Nancy Duarte on the future of presentation design
Nancy_duarte_3 And speaking of India, in this presentation that Nancy Duarte gave at the last PowerPoint Live she talks quite a bit about her recent trip to India with a group of American female executives. A life-changing experience for her she told me. I think you'll enjoy this presentation. The visuals were designed to augment her live talk. The narration and visuals work online, but if you could see Nancy as well it would be even better. The lucky people who attended the conference got to experience both Nancy's charm and engaging narrative along with the visuals that augmented her talk. Below you can see part one of Nancy's talk.

Go here to see the rest of Nancy's presentation

Slideshare's India connection
Slideshare is based in Mountain View (where I'll be for a few days) and they also have an office in New Delhi. Checkout these pics below from Slideshare's CEO Rashmi Sinha. Rashmi took these during a recent Slideshare team retreat.

Checkout the Slideshare blog too—you'll see a guest post there on the issue of empty space and slide design I wrote last week. Bert Decker will have a guest post next.

Summer presentations

Summer_08_2 This summer I will be traveling the globe a bit giving presentations and workshops. The summer schedule is still being put together now, but here's what I know: I'll be in New Zealand for about 10 days doing workshops that are open to the public in late June for Webstock (in Auckland and in Wellington). I'll post more about the details including price, etc. soon from the organizer's site. I'll also be in India doing several presentations in the latter half of August (the PZ book goes on sale in book stores in India at the end of this month.) I'll be in the USA on a few different occasions through the summer, but I wanted to let you know about this one for now: The Voices That Matter Web Design Conference held June 10-13 in Nashville, Tennessee. This looks like a very cool conference that I'd attend even if I was not presenting there. Although I am not a web designer, I will be speaking on presentation in the broader sense and the role of simplicity, restraint, clarity, etc. that can be applied to website design and presentation design in all its myriad forms. (See the list of speakers.)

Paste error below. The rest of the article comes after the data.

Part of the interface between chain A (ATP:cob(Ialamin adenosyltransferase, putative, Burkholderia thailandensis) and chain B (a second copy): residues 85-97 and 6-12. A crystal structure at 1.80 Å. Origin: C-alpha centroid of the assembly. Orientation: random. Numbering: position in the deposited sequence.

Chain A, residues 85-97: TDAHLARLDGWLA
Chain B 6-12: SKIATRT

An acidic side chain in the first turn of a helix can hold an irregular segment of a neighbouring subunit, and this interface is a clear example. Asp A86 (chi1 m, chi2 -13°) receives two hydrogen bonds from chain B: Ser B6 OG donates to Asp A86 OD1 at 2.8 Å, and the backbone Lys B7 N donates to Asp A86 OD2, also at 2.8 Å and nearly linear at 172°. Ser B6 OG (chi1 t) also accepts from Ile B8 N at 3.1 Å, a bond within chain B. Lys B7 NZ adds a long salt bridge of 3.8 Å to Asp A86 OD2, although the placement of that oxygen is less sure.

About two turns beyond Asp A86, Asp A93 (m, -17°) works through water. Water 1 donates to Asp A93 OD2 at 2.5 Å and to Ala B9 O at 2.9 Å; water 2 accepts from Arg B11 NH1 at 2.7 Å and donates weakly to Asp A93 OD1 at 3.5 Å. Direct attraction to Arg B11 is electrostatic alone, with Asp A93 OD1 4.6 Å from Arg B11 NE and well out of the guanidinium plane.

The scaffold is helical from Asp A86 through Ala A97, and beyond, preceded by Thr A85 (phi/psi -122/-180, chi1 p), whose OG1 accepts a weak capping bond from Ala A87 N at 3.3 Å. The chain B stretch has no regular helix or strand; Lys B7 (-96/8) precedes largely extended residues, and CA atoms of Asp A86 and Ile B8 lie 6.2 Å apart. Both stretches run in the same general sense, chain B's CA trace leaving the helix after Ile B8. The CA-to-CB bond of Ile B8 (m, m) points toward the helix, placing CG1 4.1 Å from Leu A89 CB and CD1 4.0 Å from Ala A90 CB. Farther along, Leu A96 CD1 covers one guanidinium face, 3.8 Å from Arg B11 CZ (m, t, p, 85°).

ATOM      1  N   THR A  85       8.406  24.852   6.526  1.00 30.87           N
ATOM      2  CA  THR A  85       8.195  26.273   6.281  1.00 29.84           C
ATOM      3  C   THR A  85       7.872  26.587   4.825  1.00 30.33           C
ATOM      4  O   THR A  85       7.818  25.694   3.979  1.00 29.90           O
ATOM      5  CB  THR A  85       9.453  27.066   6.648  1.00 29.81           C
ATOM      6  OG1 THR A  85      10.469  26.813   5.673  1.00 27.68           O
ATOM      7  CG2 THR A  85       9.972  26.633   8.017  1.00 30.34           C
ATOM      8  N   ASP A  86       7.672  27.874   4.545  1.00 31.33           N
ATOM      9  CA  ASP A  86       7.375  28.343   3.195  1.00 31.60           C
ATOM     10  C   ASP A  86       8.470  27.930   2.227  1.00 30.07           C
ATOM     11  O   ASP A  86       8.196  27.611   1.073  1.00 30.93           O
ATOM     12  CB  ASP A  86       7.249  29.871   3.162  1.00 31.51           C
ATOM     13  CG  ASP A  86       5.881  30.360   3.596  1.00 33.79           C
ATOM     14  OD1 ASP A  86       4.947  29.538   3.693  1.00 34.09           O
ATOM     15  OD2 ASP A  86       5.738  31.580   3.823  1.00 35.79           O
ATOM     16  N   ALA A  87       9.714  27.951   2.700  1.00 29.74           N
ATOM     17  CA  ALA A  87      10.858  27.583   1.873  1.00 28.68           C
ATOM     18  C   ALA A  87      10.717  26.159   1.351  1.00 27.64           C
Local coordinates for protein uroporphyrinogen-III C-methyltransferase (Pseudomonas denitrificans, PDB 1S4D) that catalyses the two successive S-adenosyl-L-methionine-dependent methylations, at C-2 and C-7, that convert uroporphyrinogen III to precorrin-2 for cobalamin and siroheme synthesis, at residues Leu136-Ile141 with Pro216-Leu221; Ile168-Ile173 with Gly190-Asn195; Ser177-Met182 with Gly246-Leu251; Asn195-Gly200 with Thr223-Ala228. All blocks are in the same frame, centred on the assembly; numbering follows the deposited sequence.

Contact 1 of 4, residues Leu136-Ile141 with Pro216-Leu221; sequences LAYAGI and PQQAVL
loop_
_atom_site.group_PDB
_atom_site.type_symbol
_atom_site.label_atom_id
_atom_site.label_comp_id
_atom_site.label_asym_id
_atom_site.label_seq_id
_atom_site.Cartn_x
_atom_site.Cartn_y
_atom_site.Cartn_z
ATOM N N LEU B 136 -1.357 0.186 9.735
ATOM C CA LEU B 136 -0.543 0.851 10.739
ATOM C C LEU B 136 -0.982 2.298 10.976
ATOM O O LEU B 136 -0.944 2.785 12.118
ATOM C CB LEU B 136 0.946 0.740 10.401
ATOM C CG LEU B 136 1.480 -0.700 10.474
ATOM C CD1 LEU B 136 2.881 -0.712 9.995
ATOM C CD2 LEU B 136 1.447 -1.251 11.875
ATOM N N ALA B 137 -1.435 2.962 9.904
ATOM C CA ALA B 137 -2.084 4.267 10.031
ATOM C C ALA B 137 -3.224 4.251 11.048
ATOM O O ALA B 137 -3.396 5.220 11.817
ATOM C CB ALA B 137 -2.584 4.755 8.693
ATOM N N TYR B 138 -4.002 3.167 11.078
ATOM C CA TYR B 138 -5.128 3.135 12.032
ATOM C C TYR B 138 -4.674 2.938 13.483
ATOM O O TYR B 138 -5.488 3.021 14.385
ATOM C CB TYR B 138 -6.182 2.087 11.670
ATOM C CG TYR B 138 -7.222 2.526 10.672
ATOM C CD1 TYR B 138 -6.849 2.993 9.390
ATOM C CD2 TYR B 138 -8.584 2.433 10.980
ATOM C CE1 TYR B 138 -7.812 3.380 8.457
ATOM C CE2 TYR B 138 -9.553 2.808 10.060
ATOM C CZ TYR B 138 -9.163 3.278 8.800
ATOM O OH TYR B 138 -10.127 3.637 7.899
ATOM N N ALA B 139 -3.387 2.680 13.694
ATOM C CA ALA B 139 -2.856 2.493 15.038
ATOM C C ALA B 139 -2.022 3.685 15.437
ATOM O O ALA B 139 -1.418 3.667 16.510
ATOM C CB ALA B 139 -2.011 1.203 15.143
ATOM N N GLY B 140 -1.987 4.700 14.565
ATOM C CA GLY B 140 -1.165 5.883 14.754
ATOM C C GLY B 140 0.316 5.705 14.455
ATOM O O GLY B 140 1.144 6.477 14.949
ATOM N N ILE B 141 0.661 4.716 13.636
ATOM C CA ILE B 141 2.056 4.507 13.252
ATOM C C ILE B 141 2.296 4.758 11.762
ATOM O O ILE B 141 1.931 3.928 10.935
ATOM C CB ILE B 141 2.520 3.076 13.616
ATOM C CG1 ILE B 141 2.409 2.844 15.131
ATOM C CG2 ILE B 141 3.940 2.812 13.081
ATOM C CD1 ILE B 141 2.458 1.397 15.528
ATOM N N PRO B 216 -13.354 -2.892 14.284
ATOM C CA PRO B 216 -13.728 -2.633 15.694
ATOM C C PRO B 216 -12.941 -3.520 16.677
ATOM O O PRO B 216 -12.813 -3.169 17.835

Aloha oukou
At the moment I'm in Hawaii for a couple of days before heading to Silicon Valley for a couple of events. On Wednesday Duarte Design is hosting a Presentation Zen book signing party (they're so friggin' awesome!). It's a private event, however, if you are in the area and would like to attend, please send me a message and I'll pass it on to Duarte (there may be room for a couple more.). I'll do a 20 minute presentation in the Duarte theatre, then it's party time (pics from the last time I was at Duarte in December). On Thursday I'll be in front of a green screen in San Francisco as the publisher and I start to film a Presentation Zen DVD to be released sometime in future. Then on Friday I'm presenting at Google during the lunch hour. This presentation will be taped and made available free online at some point, so I hope it goes well. The next public presentation I am doing is April 1 at 7:00pm at the Apple Store theatre in Ginza (Tokyo).

Presentation Zen: the community
I wish I could take better advantage of social media, but I'm afraid that all I can really keep up with is the Presentation Zen blog. Nonetheless, I would love to connect somehow more with PZ readers, so look me up on Facebook. I know I am not using Facebook the way it should be, but if nothing else it is a way to meet others who at least have something in common: they are interested in "presenting different." So look me up there. Also, just for fun, if you have the PZ book, why not send a picture in with you and the book and I'll add it to the Flickr album of PZ readers around the world — be as creative and weird (or "normal") as you like. It's fun to see who the readers are from all over the world. Send me your pic and I'll add it to the album.

Created with Admarket's flickrSLiDR.

The Webstock blog put up a short post about the NZ presentations.

Dr. Jill BolteTaylor's amazing TED presentation